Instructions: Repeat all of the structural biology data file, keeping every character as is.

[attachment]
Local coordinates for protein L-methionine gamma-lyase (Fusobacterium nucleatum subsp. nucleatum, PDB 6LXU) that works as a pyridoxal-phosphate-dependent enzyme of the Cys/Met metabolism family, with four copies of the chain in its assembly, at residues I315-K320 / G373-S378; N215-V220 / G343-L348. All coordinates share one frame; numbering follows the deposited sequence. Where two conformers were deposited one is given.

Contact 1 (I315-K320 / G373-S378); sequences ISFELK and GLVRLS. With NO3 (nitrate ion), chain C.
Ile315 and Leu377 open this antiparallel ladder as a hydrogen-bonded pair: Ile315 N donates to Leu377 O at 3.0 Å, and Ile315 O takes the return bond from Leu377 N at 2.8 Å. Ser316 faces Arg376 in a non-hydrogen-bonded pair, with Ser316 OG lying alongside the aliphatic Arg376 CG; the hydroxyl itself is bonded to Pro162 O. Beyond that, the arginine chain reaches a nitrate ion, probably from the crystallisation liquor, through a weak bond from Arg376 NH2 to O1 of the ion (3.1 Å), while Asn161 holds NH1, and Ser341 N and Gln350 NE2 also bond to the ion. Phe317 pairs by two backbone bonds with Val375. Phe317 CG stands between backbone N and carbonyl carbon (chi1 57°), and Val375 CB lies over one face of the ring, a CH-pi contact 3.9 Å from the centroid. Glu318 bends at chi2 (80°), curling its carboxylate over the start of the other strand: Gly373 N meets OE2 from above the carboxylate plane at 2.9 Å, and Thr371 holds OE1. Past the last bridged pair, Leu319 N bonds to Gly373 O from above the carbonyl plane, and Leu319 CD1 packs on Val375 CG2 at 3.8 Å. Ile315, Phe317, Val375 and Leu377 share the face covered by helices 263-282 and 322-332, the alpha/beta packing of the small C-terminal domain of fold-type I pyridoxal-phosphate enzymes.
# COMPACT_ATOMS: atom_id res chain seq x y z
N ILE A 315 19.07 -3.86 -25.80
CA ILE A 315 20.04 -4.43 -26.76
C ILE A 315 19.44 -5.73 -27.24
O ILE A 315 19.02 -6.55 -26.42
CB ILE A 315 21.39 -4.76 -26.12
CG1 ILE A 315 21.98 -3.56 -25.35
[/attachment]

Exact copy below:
Local coordinates for protein L-methionine gamma-lyase (Fusobacterium nucleatum subsp. nucleatum, PDB 6LXU) that works as a pyridoxal-phosphate-dependent enzyme of the Cys/Met metabolism family, with four copies of the chain in its assembly, at residues I315-K320 / G373-S378; N215-V220 / G343-L348. All coordinates share one frame; numbering follows the deposited sequence. Where two conformers were deposited one is given.

Contact 1 (I315-K320 / G373-S378); sequences ISFELK and GLVRLS. With NO3 (nitrate ion), chain C.
Ile315 and Leu377 open this antiparallel ladder as a hydrogen-bonded pair: Ile315 N donates to Leu377 O at 3.0 Å, and Ile315 O takes the return bond from Leu377 N at 2.8 Å. Ser316 faces Arg376 in a non-hydrogen-bonded pair, with Ser316 OG lying alongside the aliphatic Arg376 CG; the hydroxyl itself is bonded to Pro162 O. Beyond that, the arginine chain reaches a nitrate ion, probably from the crystallisation liquor, through a weak bond from Arg376 NH2 to O1 of the ion (3.1 Å), while Asn161 holds NH1, and Ser341 N and Gln350 NE2 also bond to the ion. Phe317 pairs by two backbone bonds with Val375. Phe317 CG stands between backbone N and carbonyl carbon (chi1 57°), and Val375 CB lies over one face of the ring, a CH-pi contact 3.9 Å from the centroid. Glu318 bends at chi2 (80°), curling its carboxylate over the start of the other strand: Gly373 N meets OE2 from above the carboxylate plane at 2.9 Å, and Thr371 holds OE1. Past the last bridged pair, Leu319 N bonds to Gly373 O from above the carbonyl plane, and Leu319 CD1 packs on Val375 CG2 at 3.8 Å. Ile315, Phe317, Val375 and Leu377 share the face covered by helices 263-282 and 322-332, the alpha/beta packing of the small C-terminal domain of fold-type I pyridoxal-phosphate enzymes.
# COMPACT_ATOMS: atom_id res chain seq x y z
N ILE A 315 19.07 -3.86 -25.80
CA ILE A 315 20.04 -4.43 -26.76
C ILE A 315 19.44 -5.73 -27.24
O ILE A 315 19.02 -6.55 -26.42
CB ILE A 315 21.39 -4.76 -26.12
CG1 ILE A 315 21.98 -3.56 -25.35